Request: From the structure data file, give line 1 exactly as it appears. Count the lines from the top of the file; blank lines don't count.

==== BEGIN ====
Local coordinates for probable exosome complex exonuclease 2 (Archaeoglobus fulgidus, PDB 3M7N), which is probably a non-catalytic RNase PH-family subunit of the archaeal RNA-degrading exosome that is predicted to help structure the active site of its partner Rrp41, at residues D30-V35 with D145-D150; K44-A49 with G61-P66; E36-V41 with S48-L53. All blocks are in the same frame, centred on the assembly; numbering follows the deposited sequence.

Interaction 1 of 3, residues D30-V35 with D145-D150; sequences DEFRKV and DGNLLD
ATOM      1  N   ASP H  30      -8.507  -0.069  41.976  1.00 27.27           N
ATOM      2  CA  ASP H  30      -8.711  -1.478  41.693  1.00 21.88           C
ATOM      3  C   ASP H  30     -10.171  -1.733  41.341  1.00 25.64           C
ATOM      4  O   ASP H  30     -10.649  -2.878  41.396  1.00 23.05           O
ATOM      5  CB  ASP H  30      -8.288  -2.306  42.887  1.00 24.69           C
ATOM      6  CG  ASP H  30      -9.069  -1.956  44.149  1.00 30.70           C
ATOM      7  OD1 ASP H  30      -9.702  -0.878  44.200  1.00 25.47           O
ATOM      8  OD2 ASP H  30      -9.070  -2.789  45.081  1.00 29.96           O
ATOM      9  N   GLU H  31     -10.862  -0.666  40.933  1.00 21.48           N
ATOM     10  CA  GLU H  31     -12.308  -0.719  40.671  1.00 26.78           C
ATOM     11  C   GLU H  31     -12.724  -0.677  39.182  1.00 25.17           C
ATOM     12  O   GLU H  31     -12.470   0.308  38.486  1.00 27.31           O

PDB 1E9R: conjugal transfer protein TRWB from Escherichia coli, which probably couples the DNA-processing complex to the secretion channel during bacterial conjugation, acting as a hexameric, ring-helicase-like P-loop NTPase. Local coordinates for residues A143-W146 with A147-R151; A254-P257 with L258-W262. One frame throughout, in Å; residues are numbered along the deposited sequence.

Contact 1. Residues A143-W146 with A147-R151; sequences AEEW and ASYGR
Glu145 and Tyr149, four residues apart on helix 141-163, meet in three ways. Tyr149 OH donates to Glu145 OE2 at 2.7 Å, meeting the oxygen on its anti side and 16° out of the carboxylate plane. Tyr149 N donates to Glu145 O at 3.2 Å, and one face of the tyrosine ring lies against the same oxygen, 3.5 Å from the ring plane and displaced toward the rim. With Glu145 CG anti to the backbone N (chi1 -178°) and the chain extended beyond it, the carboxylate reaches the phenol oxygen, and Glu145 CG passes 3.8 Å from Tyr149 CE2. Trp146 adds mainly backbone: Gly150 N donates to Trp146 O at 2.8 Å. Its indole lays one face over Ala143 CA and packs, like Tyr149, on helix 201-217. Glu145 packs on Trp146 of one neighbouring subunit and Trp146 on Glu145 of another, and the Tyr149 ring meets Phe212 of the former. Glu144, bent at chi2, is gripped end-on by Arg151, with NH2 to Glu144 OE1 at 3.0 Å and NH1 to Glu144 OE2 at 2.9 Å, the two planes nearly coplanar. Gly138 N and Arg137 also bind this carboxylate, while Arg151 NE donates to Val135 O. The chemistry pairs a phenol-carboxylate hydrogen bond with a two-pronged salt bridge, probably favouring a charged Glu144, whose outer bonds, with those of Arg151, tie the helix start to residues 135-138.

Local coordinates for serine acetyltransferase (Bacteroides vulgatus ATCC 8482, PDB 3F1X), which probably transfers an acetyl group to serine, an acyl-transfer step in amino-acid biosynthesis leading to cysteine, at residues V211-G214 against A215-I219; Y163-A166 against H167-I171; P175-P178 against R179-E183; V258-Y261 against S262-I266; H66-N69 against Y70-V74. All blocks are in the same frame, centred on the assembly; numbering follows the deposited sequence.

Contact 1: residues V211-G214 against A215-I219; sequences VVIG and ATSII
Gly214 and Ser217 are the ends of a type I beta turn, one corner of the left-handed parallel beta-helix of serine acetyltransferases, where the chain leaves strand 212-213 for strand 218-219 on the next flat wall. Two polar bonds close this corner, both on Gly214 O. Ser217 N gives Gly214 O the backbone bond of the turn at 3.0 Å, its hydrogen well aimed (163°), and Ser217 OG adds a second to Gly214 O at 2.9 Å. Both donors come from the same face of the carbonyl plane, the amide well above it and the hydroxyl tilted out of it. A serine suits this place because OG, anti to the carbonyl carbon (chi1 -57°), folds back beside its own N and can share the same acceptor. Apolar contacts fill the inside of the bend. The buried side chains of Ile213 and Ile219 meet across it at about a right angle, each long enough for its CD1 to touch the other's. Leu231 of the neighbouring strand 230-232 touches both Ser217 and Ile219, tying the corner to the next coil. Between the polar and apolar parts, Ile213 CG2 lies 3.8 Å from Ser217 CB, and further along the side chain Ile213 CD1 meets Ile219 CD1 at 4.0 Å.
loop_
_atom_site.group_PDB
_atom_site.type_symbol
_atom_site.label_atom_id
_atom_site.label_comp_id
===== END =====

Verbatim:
Local coordinates for probable exosome complex exonuclease 2 (Archaeoglobus fulgidus, PDB 3M7N), which is probably a non-catalytic RNase PH-family subunit of the archaeal RNA-degrading exosome that is predicted to help structure the active site of its partner Rrp41, at residues D30-V35 with D145-D150; K44-A49 with G61-P66; E36-V41 with S48-L53. All blocks are in the same frame, centred on the assembly; numbering follows the deposited sequence.